Continuous therapy resulted in delays in first and second progression compared with fixed-duration therapy in patients with newly diagnosed multiple myeloma.
The use of continuous therapy resulted in significant delays in first progression (PFS1) and second progression (PFS2) and an improvement in overall survival (OS) compared with fixed-duration therapy in patients with newly diagnosed multiple myeloma, according to the results of a pooled analysis published in the Journal of Clinical Oncology.
According to the study, there is concern that patients with myeloma who relapse on continuous therapy may develop drug resistance to at least their initial therapy.
“Our results indicate that continuous therapy provides a clinically relevant improvement in median PFS1 and PFS2 of approximately 1 year and an OS improvement of approximately 10% in patients with newly diagnosed multiple myeloma,” wrote study author Antonio Palumbo, MD, chief of the myeloma unit at the University of Torino in Italy, and colleagues. “Our findings suggest that most of the PFS1 advantage associated with continuous therapy up front is maintained after first relapse and that continuous therapy does not induce a significant chemotherapy resistance.”
In this study, Palumbo and colleagues pooled data from three phase III randomized trials that included 604 patients assigned to a continuous therapy vs fixed-duration therapy schedule. They evaluated time to PFS1, time to PFS2, and OS.
“The three trials included in this pooled analysis evaluated different types of continuous therapy and different patient populations, eligible and ineligible for transplantation,” the researchers clarified in their discussion. “This variability was managed through a careful adjustment, including the trial effect and the induction treatment, and with a sensitivity analysis by removing one trial at a time.”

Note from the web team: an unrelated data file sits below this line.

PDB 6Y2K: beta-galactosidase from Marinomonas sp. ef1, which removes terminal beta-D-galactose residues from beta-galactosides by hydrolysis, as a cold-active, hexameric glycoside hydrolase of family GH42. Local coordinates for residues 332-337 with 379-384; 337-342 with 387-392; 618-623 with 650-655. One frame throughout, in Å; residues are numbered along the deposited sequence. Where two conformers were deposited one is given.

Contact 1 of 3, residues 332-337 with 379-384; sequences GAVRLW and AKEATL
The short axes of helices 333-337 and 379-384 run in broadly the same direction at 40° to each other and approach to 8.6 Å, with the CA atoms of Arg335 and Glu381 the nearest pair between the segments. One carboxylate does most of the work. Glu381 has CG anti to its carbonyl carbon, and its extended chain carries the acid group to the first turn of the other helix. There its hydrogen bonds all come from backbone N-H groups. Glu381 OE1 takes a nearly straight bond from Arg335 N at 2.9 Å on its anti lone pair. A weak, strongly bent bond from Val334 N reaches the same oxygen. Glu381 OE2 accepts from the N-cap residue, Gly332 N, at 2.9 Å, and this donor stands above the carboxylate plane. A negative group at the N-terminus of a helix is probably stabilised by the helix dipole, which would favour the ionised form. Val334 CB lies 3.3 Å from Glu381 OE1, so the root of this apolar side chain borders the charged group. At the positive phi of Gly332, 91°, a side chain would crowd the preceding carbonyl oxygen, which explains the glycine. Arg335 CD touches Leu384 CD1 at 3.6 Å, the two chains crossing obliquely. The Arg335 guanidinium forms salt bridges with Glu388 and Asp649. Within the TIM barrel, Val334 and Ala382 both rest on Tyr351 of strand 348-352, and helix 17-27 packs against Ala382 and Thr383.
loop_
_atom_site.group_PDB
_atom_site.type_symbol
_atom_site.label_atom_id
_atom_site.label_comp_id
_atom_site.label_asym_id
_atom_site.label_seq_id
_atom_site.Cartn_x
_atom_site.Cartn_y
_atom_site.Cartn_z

With a median follow-up of 52 months, patients assigned to continuous therapy had significant improvements in all three endpoints compared with patients assigned to fixed-duration therapy.
The median time to PFS1 was 32 months for patients on continuous therapy compared with 16 months for patients on fixed-duration therapy (hazard ratio [HR] = 0.47 [95% confidence interval (CI), 0.40–0.56]; P < .001) and the median time to PFS2 was 55 months compared with 40 months (HR = 0.61 [95% CI, 0.50–0.75]; P < .001).
“The benefit of continuous therapy vs fixed-duration therapy was evident in all of the subgroups according to trial and induction/consolidation treatment (P = .861 for interaction) and in most of the analyzed subgroups according to baseline features, with a possible weaker effect on women,” the researchers wrote.
In addition, the median 4-year overall survival was 69% for continuous therapy compared with 60% for fixed-duration therapy (HR = 0.69 [95% CI, 0.54–0.88]; P < .003).
“Future studies evaluating other new, effective antimyeloma agents with different mechanisms of action (such as new-generation proteasome inhibitors and immunomodulatory agents or monoclonal antibodies) will shed further light on the role of continuous therapy,” the researchers wrote.